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New Season of ‘Small Business Revolution’ Highlights Twin Cities Black-Owned Businesses

These businesses are run by people who are invested in their communities, with missions that go beyond what they sell or the services they offer.

11:08 AM CDT on September 27, 2021


The Sammy behind Sammy’s Avenue Eatery

Last year, Tameka Jones was laid off from her job due to pandemic cutbacks. A year and two months later, she's the owner of her own St. Paul-based cosmetics company, Lip Esteem, and one of six small business owners who will be highlighted on this season of Small Business Revolution.

The preceding seasons of Small Business Revolution, a reality series from the Twin Cities-based company Deluxe, took place in small towns across America. "We asked people to nominate their favorite small town, and then Deluxe would invest half a million dollars in revitalizing the main street of the winning community," says Amanda Brinkman, the show's creator, producer, and host.

Deluxe may have been based in St. Paul (they're in the middle of a move to downtown Minneapolis), but this is the first season of the show to take place in the Twin Cities.

"We really felt like the power of this program and the work that we do and the mission is that when you invest in small businesses, entire communities feel the ripple effect," Brinkman says. Roughly 30,000 small towns have been nominated over the course of these six seasons, and this time around, "we really wanted to bring it back home and invest in important Black-owned businesses in our neighborhoods."

For the Twin Cities edition, the focus isn't on one main street, but neighborhoods across Minneapolis and St. Paul. You'll meet businesses from the Minnesota Spokesman-Recorder, the oldest Black-owned business in Minnesota, to Lip Esteem, which was founded mid-pandemic. Two restaurants are featured—Sammy's Avenue Eatery in north Minneapolis and Taste of Rondo in St. Paul—along with a barbershop (Gentlemen Cuts) and a furniture store (Elsa’s House of Sleep).

"I think everyone's eyes have been opened in the last 14 months to how much work we still have to do as a society," Brinkman says. "And I think one of the ways forward—there's certainly many, many other things we need to address as a society—but one of the ways forward is around economic empowerment. Investing in and intentionally supporting Black-owned businesses is a really important thing to do."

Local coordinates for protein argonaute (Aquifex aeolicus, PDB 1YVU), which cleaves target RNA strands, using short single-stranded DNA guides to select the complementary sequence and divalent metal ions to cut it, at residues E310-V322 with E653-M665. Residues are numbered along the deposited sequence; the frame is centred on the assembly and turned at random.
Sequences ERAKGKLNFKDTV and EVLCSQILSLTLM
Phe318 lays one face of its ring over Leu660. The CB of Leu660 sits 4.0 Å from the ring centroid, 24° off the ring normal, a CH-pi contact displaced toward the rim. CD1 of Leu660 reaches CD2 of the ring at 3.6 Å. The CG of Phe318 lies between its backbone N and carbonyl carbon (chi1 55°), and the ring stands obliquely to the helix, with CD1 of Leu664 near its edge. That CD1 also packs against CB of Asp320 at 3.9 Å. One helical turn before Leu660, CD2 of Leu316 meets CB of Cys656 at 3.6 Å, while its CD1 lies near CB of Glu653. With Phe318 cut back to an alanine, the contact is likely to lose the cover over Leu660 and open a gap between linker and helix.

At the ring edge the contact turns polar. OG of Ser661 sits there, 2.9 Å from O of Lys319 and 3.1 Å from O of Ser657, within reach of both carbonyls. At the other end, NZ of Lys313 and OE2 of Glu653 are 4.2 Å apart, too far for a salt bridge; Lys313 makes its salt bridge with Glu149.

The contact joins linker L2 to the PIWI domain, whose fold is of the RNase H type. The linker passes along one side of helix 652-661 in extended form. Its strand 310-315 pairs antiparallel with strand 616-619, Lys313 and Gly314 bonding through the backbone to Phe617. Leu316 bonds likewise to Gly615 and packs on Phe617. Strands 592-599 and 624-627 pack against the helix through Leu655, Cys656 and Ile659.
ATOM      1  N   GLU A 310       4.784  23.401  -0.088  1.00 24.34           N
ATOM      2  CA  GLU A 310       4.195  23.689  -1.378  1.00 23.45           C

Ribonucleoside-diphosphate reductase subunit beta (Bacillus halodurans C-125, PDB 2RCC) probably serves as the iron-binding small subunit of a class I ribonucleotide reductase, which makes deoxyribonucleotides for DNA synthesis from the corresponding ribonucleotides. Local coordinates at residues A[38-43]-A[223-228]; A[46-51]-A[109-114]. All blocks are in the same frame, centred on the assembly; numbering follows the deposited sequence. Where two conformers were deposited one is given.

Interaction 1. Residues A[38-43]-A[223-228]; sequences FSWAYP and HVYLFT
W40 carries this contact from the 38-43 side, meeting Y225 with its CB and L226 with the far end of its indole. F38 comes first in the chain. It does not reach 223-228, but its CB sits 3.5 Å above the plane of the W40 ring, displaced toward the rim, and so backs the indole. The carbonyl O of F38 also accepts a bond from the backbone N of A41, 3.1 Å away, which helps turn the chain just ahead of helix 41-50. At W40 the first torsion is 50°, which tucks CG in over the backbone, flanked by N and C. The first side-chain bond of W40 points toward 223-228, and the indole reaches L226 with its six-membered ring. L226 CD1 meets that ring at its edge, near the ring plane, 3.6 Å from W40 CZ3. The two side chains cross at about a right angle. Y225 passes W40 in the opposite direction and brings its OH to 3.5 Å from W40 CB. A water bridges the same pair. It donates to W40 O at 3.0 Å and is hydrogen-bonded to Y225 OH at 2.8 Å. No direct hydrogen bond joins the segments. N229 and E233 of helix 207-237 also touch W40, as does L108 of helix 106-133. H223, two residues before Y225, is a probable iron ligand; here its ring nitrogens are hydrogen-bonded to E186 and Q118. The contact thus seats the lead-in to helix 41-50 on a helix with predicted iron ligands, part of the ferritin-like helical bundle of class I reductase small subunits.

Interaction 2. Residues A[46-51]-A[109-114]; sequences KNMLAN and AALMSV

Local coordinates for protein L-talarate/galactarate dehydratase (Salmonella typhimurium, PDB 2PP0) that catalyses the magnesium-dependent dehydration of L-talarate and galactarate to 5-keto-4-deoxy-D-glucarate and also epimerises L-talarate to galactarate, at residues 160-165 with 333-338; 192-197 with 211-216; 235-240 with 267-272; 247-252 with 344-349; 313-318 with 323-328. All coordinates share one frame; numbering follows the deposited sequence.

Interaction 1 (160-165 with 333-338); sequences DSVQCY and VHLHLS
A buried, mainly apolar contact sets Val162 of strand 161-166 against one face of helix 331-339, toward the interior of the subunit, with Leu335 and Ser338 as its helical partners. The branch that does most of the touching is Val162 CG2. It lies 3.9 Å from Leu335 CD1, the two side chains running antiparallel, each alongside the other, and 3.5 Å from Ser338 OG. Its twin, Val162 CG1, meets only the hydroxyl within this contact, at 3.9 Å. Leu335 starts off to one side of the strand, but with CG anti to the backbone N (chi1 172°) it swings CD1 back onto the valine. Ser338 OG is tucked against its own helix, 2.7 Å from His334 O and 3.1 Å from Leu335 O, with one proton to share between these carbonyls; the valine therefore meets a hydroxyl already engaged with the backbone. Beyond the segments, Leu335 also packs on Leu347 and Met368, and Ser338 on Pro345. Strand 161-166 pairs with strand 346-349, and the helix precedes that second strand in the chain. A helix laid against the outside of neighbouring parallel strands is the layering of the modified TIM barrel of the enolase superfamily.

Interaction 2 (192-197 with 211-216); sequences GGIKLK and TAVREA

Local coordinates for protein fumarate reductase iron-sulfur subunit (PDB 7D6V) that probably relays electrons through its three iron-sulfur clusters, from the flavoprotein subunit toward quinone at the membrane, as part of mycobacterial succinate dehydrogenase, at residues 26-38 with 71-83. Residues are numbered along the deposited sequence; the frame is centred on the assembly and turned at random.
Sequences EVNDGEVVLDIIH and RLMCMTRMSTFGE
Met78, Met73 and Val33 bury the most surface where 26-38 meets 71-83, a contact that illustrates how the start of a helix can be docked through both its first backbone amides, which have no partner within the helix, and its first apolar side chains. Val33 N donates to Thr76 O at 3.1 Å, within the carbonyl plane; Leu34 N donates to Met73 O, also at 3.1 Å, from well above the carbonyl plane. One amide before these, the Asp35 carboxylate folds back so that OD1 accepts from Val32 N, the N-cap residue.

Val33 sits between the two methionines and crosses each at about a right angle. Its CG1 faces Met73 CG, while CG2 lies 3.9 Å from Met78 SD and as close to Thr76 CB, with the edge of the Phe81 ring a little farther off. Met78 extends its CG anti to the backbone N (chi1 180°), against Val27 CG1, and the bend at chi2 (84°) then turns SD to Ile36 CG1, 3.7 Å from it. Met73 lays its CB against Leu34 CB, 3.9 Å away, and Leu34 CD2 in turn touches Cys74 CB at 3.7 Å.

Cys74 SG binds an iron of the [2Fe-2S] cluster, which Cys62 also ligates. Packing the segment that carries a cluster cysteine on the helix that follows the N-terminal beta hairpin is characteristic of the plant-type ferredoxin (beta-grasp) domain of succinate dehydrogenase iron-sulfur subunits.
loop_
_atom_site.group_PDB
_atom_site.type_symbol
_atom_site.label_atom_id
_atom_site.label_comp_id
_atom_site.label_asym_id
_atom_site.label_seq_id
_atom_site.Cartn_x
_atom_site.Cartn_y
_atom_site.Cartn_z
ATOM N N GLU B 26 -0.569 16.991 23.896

All of season six's businesses are run by people who are invested in their communities, with missions that go beyond what they sell or the services they offer. "They're active leaders within their neighborhoods—even if they don't have an official civic capacity, you see entrepreneurs stepping up and supporting the community in incredible ways," Brinkman says. Of someone like Sammy of Sammy's Avenue Eatery, she says, "He runs far more than a coffee shop. He has such an impact—not just on West Broadway—but across north Minneapolis."

The show's mission is to demonstrate what happens when you invest in small businesses. They provide marketing, financial advice, operational advice—whatever that business needs. Small Business Revolution isn't is a show like Bar Rescue or Extreme Makeover: the kind of reality TV shows where people come in, tell people what they're doing wrong, tear them down, and leave. The entertainment value here isn't in the severity or intensity of the transformation, but in the celebration of small businesses and the people who run them.

"If we know how to do things that can make their business more successful, it's our duty as humans to help others with those things," Brinkman says. "We never, in the show, have to or want to affect the passion or the way they do their business. We're just there to help with those resources."

Tameka Jones, the founder of Lip Esteem, says when she applied for season six she didn't think she'd make the cut. She's been a makeup artist for two decades, but she only started her plant-based, cruelty-free lipstick line last year. She also wasn't in a brick-and-mortar space—one of the things listed on the application—she ran her business out of her St. Paul fourplex.

"It's a reality show, but it's not scripted, and it's not set up to be harmful," Lip Esteem founder Tameka Jones (seated, right) says of "Small Business Revolution."

Still, she applied. "I wasn't sure what my next steps were or how I was going to get there," Jones says. "My hope was to be surrounded by professionals who could help me learn how to scale up."

"We really want to use these stories to inspire people to understand the importance of supporting small businesses," Brinkman says. The goal is to empower small business owners, to celebrate Black excellence, and she hopes viewers walk away with an appreciation for the difficulty of being an entrepreneur and an appreciation for these small businesses and all that they do.

Jones learned a lot from the show: She's smarter than she thought and knows way more people than she thought she did, and her community is willing to throw its support behind her. The program helped her open her own beauty bar at 1821 University Ave. in St. Paul, where people can come in for makeovers, have a girls' night, or shop by appointment. "The most important thing was to learn to find my voice—my voice had been drowned out in so many different situations," Jones says. "Now ... I'm not scared of myself in that way anymore."

Season six of Small Business Revolution airs November 9 on Hulu and at (where you can watch for free online without a subscription). In the meantime, you can visit the website to catch up on past seasons and get a sense for what our Minneapolis and St. Paul small businesses are in for.

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